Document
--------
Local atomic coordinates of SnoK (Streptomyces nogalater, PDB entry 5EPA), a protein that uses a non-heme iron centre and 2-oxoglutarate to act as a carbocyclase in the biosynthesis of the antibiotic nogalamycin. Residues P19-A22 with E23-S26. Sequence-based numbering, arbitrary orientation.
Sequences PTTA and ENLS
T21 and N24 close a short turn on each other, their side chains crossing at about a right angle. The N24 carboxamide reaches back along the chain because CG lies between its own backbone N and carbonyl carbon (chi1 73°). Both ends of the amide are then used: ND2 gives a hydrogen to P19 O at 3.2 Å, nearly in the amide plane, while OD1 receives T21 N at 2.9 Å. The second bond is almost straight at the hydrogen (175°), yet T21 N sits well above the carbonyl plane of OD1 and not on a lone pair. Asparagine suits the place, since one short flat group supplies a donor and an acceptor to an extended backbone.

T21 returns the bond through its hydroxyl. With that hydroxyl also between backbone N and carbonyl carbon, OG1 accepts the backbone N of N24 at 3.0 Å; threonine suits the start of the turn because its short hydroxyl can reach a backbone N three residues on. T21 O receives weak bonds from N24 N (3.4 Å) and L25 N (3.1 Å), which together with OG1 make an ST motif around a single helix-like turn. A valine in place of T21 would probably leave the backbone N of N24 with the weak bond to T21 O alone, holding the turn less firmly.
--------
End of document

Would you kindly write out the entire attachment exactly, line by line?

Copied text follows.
Local atomic coordinates of SnoK (Streptomyces nogalater, PDB entry 5EPA), a protein that uses a non-heme iron centre and 2-oxoglutarate to act as a carbocyclase in the biosynthesis of the antibiotic nogalamycin. Residues P19-A22 with E23-S26. Sequence-based numbering, arbitrary orientation.
Sequences PTTA and ENLS
T21 and N24 close a short turn on each other, their side chains crossing at about a right angle. The N24 carboxamide reaches back along the chain because CG lies between its own backbone N and carbonyl carbon (chi1 73°). Both ends of the amide are then used: ND2 gives a hydrogen to P19 O at 3.2 Å, nearly in the amide plane, while OD1 receives T21 N at 2.9 Å. The second bond is almost straight at the hydrogen (175°), yet T21 N sits well above the carbonyl plane of OD1 and not on a lone pair. Asparagine suits the place, since one short flat group supplies a donor and an acceptor to an extended backbone.

T21 returns the bond through its hydroxyl. With that hydroxyl also between backbone N and carbonyl carbon, OG1 accepts the backbone N of N24 at 3.0 Å; threonine suits the start of the turn because its short hydroxyl can reach a backbone N three residues on. T21 O receives weak bonds from N24 N (3.4 Å) and L25 N (3.1 Å), which together with OG1 make an ST motif around a single helix-like turn. A valine in place of T21 would probably leave the backbone N of N24 with the weak bond to T21 O alone, holding the turn less firmly.